Anatomy of a book – Part 2: the inside
Fiona Campbell continues her Anatomy of a book ….
The inside of a book is made up pages which are called leaves. The front of a leaf, which is the right-hand page, is referred to as recto and always has an odd page number. This is regarded as the more important of the two sides and the main text will always begin on a recto page. The left-hand page, the back of the leaf, always has an even page number and is referred to as verso.
The endpapers are the leaves at the very beginning of the book, before the half-title page, and at the very end. In hardback books one half is pasted to the inside of the cover and the other half is free- this is sometimes known as the flyleaf. They serve to hold the cover and the text together. The endpapers used to be marbled and are now often decorated in some way, or have information such as maps. Persephone Books have revived the tradition of decorative endpapers and use textile designs that are contemporary with the original publication date of the book.
On the front endpaper or on the flyleaf there may be bookplates. These are small printed labels which are glued in place. Bookplates can show ownership, or the fact that a book has been donated or has been won as a prize. The ownership bookplates will have the owner’s name either printed or written on them (owners can, of course, include institutions such as libraries), or details of the donor or the prize winner. The second type is signed by the author and allows them to sign lots of books without having to sign the actual books. Bookplates can be off-the-peg or custom-made.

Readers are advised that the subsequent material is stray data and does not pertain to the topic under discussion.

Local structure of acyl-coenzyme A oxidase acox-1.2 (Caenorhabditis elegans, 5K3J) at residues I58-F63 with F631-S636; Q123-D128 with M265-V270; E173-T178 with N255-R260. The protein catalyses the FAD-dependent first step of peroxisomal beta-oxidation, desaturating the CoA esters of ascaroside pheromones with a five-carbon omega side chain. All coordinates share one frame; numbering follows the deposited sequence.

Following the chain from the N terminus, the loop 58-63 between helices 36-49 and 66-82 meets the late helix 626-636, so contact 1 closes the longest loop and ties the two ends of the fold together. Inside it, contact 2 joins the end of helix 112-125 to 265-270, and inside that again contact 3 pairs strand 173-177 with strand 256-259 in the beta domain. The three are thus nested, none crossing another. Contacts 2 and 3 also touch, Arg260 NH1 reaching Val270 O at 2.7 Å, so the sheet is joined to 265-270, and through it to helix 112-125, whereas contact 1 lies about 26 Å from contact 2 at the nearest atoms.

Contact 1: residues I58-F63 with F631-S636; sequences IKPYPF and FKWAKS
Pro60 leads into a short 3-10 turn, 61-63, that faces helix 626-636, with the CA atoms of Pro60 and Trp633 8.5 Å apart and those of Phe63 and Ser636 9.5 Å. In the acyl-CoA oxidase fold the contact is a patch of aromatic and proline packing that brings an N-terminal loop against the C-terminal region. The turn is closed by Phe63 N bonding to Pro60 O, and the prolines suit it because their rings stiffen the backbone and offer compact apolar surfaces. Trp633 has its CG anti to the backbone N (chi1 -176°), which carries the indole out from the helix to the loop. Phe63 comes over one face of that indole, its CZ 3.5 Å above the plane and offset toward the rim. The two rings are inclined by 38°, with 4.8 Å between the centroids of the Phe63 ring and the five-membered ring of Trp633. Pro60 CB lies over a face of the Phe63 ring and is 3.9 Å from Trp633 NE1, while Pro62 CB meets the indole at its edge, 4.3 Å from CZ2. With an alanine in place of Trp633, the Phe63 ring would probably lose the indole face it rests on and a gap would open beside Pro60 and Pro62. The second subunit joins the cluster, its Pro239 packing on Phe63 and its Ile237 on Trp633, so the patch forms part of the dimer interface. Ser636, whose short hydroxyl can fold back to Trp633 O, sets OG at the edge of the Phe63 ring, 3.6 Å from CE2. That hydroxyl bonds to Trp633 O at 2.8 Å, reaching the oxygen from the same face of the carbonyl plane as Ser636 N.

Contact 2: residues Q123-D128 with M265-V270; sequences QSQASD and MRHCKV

A book generally consists of three parts:
- Preliminary matter (also called prelims or front matter)
- Main text
- End matter
Books will generally have most of the following arrange in this order but not always.
This is material that precedes the main text of the book. It will always include some, or maybe all, of the following generally in this order:
This is the first page after the flyleaf and it has the title but doesn’t include any subtitle or author details.